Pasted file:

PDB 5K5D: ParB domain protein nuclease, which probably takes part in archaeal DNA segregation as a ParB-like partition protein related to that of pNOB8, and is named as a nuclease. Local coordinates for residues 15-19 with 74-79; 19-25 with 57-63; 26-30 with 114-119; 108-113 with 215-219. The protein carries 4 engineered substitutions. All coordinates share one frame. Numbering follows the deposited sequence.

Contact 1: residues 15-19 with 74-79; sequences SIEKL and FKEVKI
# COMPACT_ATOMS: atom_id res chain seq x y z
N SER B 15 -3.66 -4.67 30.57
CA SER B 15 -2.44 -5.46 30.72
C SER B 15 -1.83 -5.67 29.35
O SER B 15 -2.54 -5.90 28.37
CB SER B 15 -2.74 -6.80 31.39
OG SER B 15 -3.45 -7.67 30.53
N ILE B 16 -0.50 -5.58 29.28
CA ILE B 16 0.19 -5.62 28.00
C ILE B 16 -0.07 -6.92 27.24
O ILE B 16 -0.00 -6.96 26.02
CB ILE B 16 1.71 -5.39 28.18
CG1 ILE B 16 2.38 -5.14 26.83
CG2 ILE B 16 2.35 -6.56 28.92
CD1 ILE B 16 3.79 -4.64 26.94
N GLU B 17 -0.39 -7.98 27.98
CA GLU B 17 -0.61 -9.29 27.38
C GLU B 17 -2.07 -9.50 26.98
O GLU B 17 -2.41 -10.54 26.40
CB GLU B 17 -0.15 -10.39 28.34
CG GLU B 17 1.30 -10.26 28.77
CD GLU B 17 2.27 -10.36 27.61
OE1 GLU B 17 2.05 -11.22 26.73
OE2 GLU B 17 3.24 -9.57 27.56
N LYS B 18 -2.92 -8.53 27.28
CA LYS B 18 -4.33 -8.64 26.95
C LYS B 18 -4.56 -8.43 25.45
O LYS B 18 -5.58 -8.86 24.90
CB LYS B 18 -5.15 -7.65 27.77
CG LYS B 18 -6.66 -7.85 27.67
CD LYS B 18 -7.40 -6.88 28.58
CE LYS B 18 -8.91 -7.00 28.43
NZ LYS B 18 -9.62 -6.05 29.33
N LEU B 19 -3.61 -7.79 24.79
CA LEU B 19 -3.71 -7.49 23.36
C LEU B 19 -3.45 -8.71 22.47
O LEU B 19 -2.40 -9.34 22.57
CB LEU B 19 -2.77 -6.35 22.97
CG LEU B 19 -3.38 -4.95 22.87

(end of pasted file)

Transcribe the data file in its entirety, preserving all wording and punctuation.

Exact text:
PDB 5K5D: ParB domain protein nuclease, which probably takes part in archaeal DNA segregation as a ParB-like partition protein related to that of pNOB8, and is named as a nuclease. Local coordinates for residues 15-19 with 74-79; 19-25 with 57-63; 26-30 with 114-119; 108-113 with 215-219. The protein carries 4 engineered substitutions. All coordinates share one frame. Numbering follows the deposited sequence.

Contact 1: residues 15-19 with 74-79; sequences SIEKL and FKEVKI
# COMPACT_ATOMS: atom_id res chain seq x y z
N SER B 15 -3.66 -4.67 30.57
CA SER B 15 -2.44 -5.46 30.72
C SER B 15 -1.83 -5.67 29.35
O SER B 15 -2.54 -5.90 28.37
CB SER B 15 -2.74 -6.80 31.39
OG SER B 15 -3.45 -7.67 30.53
N ILE B 16 -0.50 -5.58 29.28
CA ILE B 16 0.19 -5.62 28.00
C ILE B 16 -0.07 -6.92 27.24
O ILE B 16 -0.00 -6.96 26.02
CB ILE B 16 1.71 -5.39 28.18
CG1 ILE B 16 2.38 -5.14 26.83
CG2 ILE B 16 2.35 -6.56 28.92
CD1 ILE B 16 3.79 -4.64 26.94
N GLU B 17 -0.39 -7.98 27.98
CA GLU B 17 -0.61 -9.29 27.38
C GLU B 17 -2.07 -9.50 26.98
O GLU B 17 -2.41 -10.54 26.40
CB GLU B 17 -0.15 -10.39 28.34
CG GLU B 17 1.30 -10.26 28.77
CD GLU B 17 2.27 -10.36 27.61
OE1 GLU B 17 2.05 -11.22 26.73
OE2 GLU B 17 3.24 -9.57 27.56
N LYS B 18 -2.92 -8.53 27.28
CA LYS B 18 -4.33 -8.64 26.95
C LYS B 18 -4.56 -8.43 25.45
O LYS B 18 -5.58 -8.86 24.90
CB LYS B 18 -5.15 -7.65 27.77
CG LYS B 18 -6.66 -7.85 27.67
CD LYS B 18 -7.40 -6.88 28.58
CE LYS B 18 -8.91 -7.00 28.43
NZ LYS B 18 -9.62 -6.05 29.33
N LEU B 19 -3.61 -7.79 24.79
CA LEU B 19 -3.71 -7.49 23.36
C LEU B 19 -3.45 -8.71 22.47
O LEU B 19 -2.40 -9.34 22.57
CB LEU B 19 -2.77 -6.35 22.97
CG LEU B 19 -3.38 -4.95 22.87